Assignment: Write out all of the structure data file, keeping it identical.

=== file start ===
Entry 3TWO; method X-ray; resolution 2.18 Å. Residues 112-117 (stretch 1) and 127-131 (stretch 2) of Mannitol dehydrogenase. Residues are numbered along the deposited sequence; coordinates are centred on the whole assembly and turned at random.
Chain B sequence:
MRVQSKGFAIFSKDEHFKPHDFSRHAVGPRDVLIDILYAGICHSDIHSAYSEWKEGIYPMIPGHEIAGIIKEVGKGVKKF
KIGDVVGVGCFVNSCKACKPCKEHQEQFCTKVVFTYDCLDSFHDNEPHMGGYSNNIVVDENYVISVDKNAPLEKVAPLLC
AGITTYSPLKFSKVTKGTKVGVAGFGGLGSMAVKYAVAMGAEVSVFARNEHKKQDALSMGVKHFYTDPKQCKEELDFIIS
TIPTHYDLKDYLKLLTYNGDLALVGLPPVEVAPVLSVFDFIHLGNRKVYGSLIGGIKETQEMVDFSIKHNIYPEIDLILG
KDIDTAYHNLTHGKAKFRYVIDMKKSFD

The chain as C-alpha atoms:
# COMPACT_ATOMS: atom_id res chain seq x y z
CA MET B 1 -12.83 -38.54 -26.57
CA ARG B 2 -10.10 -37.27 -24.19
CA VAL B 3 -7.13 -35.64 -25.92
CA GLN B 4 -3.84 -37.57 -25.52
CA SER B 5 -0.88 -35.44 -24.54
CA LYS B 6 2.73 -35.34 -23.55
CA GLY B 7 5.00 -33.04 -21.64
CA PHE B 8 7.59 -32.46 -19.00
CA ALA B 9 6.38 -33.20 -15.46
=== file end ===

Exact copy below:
Entry 3TWO; method X-ray; resolution 2.18 Å. Residues 112-117 (stretch 1) and 127-131 (stretch 2) of Mannitol dehydrogenase. Residues are numbered along the deposited sequence; coordinates are centred on the whole assembly and turned at random.
Chain B sequence:
MRVQSKGFAIFSKDEHFKPHDFSRHAVGPRDVLIDILYAGICHSDIHSAYSEWKEGIYPMIPGHEIAGIIKEVGKGVKKF
KIGDVVGVGCFVNSCKACKPCKEHQEQFCTKVVFTYDCLDSFHDNEPHMGGYSNNIVVDENYVISVDKNAPLEKVAPLLC
AGITTYSPLKFSKVTKGTKVGVAGFGGLGSMAVKYAVAMGAEVSVFARNEHKKQDALSMGVKHFYTDPKQCKEELDFIIS
TIPTHYDLKDYLKLLTYNGDLALVGLPPVEVAPVLSVFDFIHLGNRKVYGSLIGGIKETQEMVDFSIKHNIYPEIDLILG
KDIDTAYHNLTHGKAKFRYVIDMKKSFD

The chain as C-alpha atoms:
# COMPACT_ATOMS: atom_id res chain seq x y z
CA MET B 1 -12.83 -38.54 -26.57
CA ARG B 2 -10.10 -37.27 -24.19
CA VAL B 3 -7.13 -35.64 -25.92
CA GLN B 4 -3.84 -37.57 -25.52
CA SER B 5 -0.88 -35.44 -24.54
CA LYS B 6 2.73 -35.34 -23.55
CA GLY B 7 5.00 -33.04 -21.64
CA PHE B 8 7.59 -32.46 -19.00
CA ALA B 9 6.38 -33.20 -15.46